We now have huge amounts of data on every conceivable part of our social, economic and environmental systems. Conceptually at least, we can track every transaction in our economy and link it to likely health outcomes. We know what is likely to increase health for the individual, the community and the planet. We can also see the possibility to steering our transactions in the direction of that elusive sweet spot where individual, community and planetary health are all maximised.

To implement our emerging knowledge of planetary health, we have two types of options: using information for down-top direction of our economies to generate health (eg through taxation or regulation), or bottom-up based on the information in transactions in a free-market type operation. The former might be considered easier and is in line with conventional socialist doctrine where the state corrects for externalities. The latter is a new form of market economy based on information embedded in each transaction. In practice, we should deploy both mechanisms for maximum benefit.

Quality-adjusted life years as a model

For a health-generating free market to work, we need to able to account for the health generated or destroyed by any transaction, so we can value transactions on their health-generating potential. Where for instance that organic fairtrade cup of coffee can be valued properly. This needs a new unit of account to go alongside money, implemented perhaps as a loyalty points system rewarding transactions which boost health by building social and natural capital. But what unit of account could possibly account for impacts as diverse as climate change and cancer caused by smoking a cigarette? And could any such unit of account remain sufficiently robust in the face of scientific scrutiny for it to useful for international governance?

We are working to adapt the ‘Quality Adjusted Life Year’ or Qaly to serve this function. One Qaly is one year in perfect health. It has been developed by the health profession to help decide, in a resource-constrained world, which medical treatments it can afford and which it can’t afford. Of course, it is not the only decision-making mechanism, but it is a useful tool – it gives us an indication of what will probably bring more health and what will bring less.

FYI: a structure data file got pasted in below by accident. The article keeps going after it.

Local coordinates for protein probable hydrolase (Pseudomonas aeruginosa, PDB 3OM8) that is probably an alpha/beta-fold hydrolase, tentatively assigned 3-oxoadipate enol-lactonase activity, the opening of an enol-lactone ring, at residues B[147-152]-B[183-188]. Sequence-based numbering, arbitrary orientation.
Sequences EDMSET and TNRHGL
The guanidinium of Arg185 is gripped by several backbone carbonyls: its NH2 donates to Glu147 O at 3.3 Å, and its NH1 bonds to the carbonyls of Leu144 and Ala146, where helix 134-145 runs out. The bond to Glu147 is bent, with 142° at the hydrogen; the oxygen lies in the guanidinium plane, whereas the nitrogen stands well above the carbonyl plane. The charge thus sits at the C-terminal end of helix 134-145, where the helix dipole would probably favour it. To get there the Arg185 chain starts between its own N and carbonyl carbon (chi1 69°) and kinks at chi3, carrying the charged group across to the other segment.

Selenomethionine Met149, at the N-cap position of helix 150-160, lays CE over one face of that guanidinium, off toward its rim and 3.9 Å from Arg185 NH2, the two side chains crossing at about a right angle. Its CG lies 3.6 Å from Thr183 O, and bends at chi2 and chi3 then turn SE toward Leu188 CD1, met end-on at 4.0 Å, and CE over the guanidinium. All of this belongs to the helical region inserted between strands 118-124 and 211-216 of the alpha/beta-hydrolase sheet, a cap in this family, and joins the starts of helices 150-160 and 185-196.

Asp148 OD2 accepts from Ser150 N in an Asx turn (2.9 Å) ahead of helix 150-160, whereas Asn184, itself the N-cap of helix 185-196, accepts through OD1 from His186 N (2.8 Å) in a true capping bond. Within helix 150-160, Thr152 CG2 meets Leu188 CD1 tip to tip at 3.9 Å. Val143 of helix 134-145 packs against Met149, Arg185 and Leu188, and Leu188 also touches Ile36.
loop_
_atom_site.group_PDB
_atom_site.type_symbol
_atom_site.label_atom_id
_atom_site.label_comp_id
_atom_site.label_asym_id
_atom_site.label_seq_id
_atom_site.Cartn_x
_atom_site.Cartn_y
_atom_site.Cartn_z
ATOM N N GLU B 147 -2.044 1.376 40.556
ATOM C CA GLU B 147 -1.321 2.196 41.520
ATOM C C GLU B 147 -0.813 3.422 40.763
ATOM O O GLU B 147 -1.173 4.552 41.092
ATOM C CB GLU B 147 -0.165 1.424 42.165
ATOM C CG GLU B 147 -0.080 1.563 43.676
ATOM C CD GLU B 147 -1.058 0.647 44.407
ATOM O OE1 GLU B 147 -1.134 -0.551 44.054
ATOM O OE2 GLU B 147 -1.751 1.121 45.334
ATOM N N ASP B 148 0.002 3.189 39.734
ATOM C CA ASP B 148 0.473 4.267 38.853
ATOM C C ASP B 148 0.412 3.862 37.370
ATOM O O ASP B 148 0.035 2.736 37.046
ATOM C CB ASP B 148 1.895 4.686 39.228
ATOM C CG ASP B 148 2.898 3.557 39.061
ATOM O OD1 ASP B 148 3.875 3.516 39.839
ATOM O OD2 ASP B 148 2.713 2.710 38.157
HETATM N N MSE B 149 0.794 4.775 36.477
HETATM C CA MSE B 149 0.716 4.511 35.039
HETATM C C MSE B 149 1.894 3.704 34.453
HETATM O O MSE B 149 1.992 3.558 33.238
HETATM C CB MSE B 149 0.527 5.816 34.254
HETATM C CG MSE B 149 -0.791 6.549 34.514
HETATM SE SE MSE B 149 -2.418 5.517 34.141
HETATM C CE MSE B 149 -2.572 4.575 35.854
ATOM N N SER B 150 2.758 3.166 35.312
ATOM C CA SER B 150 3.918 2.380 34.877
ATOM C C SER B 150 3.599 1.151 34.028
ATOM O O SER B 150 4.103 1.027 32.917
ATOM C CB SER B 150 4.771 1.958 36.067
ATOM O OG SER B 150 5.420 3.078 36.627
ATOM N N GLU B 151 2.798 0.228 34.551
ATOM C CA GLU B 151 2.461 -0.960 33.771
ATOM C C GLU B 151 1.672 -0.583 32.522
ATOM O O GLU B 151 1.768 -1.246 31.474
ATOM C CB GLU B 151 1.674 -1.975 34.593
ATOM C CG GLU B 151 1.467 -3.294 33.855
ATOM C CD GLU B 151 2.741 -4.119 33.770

Conceptually, we can imagine calculating the impact on an individual’s Qalys from smoking a cigarette, or the impact on the health of the global population of carbon emissions resulting in climate disruption. Every transaction from buying a cigarette to buying a litre of gasoline or that fairtrade organic cup of coffee can be valued in terms of Qalys. In this way, health becomes the currency of the new economy. As data grows and knowledge improves, our estimates of Qalys improves too. Our economy gets better and better at generating health. Individual, national and global Qaly accounts link micro-economics to macro-economics, individual choice to government policy.

Rebuilding the world in the era of Covid-19

We live in the strangest of times. We have increasing data and knowledge, yet the future has never looked less secure. We have been tied to an economy which drove inequality, exposure to fast-spreading disease and environmental destruction to the extent of existential crisis. We have an unprecedented opportunity. We need the Great Reset. Imagine an economy where, alongside financial information, health information is carried too. Just as free operation of markets create financial efficiency, so being able to value and trade in health can create health efficiency.

Imagine then, a world where health is the currency.